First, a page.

The Dodgers appeared to have caught a break before the game when Padres ace Mat Latos (13-5, 2.25 earned-run average) came down ill and they had to send out Tim Stauffer as their emergency starter.
Stauffer is a reliever who had appeared in 26 games this season, but started only once on May 9. He was 8-14 with a 5.03 ERA lifetime as a starter.
Yet the Dodgers’ offense right now is such that it can make most any starter can look like a Latos.
Stauffer lasted only four innings, but held the Dodgers to one run on four hits, and left with a 3-1 lead.
The Padres used seven pitchers to pull out the victory. And now Latos is scheduled to pitch Tuesday.
The Dodgers scored their run off Stauffer in the fourth on a James Loney double and Andre Ethier single. It was Ethier’s first RBI in nine games.
The Padres had taken a 1-0 lead against Vicente Padilla when Nick Hundley led off the third with a home run.
After the Dodgers tied it, San Diego came back with a pair of runs in the bottom of the fourth. Following one-out singles by Adrian Gonzalez and Miguel Tejada, Padilla walked Chase Headley to load the bases.
Padilla was making his first start since Aug. 15, after going on the disabled list with a bulging disk in his neck. The rest of the fourth, however, did nothing for his health.
The Padres drove in two runs without hitting the ball out of the infield. Will Venable hit a bouncer to Loney at first, who fired to second for one. Venable, however, just beat Rafael Furcal’s throw back to first to avoid the double play as Gonzalez scored.
Hundley then drove a pitch in front of the plate that acted liked it ricocheted off concrete. The ball bounced so high in the air, by the time it finally came down into the glove of Furcal, he had no play. Tejada scored and San Diego had its third run.
Padilla (6-5) lasted four innings, allowing his three runs on five hits and a walk. He struck out five.
Scott Podsednik pulled the Dodgers within one with his first home run as a Dodger, a solo shot off Luke Gregerson in the seventh.
The Padres got it back, however, off lost-looking Jonathan Broxton in the bottom of the inning on a double by Aaron Cunningham, a groundout and David Eckstein's sacrifice fly.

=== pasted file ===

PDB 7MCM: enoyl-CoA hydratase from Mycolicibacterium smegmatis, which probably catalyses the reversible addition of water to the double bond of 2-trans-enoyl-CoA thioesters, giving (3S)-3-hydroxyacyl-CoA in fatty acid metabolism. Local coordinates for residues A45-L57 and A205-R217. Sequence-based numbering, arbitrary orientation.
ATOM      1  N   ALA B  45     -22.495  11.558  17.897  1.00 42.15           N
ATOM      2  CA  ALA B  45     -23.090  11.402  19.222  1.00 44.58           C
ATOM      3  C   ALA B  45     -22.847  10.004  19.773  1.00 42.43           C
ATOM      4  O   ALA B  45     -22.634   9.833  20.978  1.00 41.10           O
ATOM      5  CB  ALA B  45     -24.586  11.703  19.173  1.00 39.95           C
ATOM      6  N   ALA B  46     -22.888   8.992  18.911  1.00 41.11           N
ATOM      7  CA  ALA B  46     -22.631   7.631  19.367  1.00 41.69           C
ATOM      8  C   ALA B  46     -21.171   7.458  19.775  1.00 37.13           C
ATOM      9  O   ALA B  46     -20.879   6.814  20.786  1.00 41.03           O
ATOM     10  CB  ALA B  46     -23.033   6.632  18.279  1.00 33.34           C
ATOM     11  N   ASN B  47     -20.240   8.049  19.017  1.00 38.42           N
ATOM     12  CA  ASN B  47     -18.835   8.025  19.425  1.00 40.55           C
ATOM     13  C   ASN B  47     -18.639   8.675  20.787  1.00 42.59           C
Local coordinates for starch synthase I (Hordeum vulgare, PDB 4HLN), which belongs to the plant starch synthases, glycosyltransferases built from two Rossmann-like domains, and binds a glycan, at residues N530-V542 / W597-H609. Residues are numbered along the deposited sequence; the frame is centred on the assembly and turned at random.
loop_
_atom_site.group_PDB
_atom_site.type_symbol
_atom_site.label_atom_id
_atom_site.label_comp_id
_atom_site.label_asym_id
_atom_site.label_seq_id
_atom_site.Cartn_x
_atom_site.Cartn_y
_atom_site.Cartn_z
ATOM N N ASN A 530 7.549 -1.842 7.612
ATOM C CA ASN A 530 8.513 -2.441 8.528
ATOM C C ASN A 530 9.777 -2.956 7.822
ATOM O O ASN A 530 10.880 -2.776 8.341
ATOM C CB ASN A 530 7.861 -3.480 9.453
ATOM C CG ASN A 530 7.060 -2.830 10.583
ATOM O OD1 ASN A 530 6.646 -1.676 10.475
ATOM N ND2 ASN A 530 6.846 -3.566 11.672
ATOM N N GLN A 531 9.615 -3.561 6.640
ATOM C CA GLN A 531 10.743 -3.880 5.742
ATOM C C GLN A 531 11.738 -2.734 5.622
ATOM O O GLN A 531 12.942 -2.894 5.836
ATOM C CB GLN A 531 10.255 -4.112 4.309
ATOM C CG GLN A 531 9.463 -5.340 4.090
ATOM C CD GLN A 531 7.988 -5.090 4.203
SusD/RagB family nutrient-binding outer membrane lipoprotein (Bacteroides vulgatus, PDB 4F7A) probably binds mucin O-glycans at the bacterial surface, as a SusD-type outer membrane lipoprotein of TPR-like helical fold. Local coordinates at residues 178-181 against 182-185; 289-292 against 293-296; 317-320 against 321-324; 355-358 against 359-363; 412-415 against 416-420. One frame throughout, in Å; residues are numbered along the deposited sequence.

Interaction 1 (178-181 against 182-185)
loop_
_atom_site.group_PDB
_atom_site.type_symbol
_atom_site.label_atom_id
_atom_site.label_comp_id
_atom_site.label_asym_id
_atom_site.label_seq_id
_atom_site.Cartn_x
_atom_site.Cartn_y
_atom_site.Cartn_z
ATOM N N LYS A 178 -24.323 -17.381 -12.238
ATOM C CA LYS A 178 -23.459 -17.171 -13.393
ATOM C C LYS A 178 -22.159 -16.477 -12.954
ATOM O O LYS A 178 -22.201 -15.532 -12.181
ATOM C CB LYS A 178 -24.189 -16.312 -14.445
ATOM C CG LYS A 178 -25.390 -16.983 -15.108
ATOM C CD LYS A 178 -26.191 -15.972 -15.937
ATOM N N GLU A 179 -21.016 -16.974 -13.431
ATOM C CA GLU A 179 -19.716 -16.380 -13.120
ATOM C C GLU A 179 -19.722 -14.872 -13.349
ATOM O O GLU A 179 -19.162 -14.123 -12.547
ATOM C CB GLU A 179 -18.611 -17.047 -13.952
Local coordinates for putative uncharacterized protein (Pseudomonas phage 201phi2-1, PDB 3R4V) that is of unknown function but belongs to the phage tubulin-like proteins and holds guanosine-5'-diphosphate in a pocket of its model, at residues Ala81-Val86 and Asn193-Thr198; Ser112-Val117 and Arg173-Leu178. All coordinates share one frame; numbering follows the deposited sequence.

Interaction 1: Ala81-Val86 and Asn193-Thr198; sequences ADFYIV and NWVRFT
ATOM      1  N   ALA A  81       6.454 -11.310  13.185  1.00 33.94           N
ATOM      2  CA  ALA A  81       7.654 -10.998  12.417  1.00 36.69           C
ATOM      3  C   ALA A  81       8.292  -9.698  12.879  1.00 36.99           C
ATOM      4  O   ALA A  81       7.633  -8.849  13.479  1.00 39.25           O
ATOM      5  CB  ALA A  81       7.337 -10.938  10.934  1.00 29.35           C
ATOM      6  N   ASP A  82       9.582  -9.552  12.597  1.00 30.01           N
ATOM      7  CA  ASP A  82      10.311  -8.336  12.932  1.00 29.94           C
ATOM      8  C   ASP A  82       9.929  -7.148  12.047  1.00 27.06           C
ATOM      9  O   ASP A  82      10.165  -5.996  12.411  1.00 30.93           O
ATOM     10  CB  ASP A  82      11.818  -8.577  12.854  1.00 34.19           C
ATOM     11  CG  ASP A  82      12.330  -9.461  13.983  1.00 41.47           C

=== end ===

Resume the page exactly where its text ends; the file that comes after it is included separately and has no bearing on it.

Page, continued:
Through the first seven innings, the Dodgers left nine men on base.
-- Steve Dilbeck
Photo: Padres reliever Tim Stauffer made an emergency start and lasted four inning Monday night. Credit: Christopher Hanewinckel / US Presswire
Manny Ramirez did speak to the Chicago media when he joined the White Sox Tuesday … in Spanish.
Manny was born in the Dominican Republic, but grew up in the Bronx, has been in the major leagues for 17 years, makes his home in Florida and speaks great English.
He always spoke English to the Los Angeles media, you know, back when he was speaking to us.
Manny, however, stopped talking to the press on the third day of spring training without explanation.
In Cleveland, he used coach Joey Cora to translate in his introductory news conference.
"Feels more comfortable with his language,’’ Cora said. "Obviously he understands [the questions], but he wants to make sure.’’
As you might imagine, Manny is dominating the Web for the Dodgers, though there was that little matter of the trial:
-- Yahoo.com’s Tim Brown wrote an absolutely terrific piece on the McCourts' trial and the beautiful people of L.A.
-- Foxsports.com’s Mark Kriegel says that Frank and Jamie McCourt are way too ready for their close-up, but neither are fit to own the team.
-- The Times’ T.J. Simers has a hilarious opening to his look at the trial, when the judge swears the McCourts in and then asks them to say, "I do.’’
-- CBSsports.com’s Scott Miller said the Dodgers always knew Manny came with an expiration date, but at least he didn’t leave behind the same mess he did in Boston.
-- Riverside Press-Enterprise' Gregg Patton writes that Manny knows how to make an entrance, but needs to work on his exit.
-- Fanhouse.com’s Tom Krasovic doesn’t think Manny quit on the Dodgers and wonders why they stopped playing him.
-- ESPN.com’s Jayson Stark writes that with Manny, it never seems to end well.
-- Newhanonbaseball.com’s Ross Newhan, the former Times Hall of Fame baseball writer, said it’s ridiculous to think Scott Podsednik could help a late playoff run more than Manny and thinks the Dodgers should have kept and played him.
-- MikeSciosiastragicillness.com has a lengthy Manny overview, saying it was never boring while he was around, but if he was no longer at his peak, he was still an effective hitter when healthy.
-- Steve Dilbeck
Still, the way the Dodgers handled the final days of Manny Ramirez has left me uneasy, unsettled more than it should.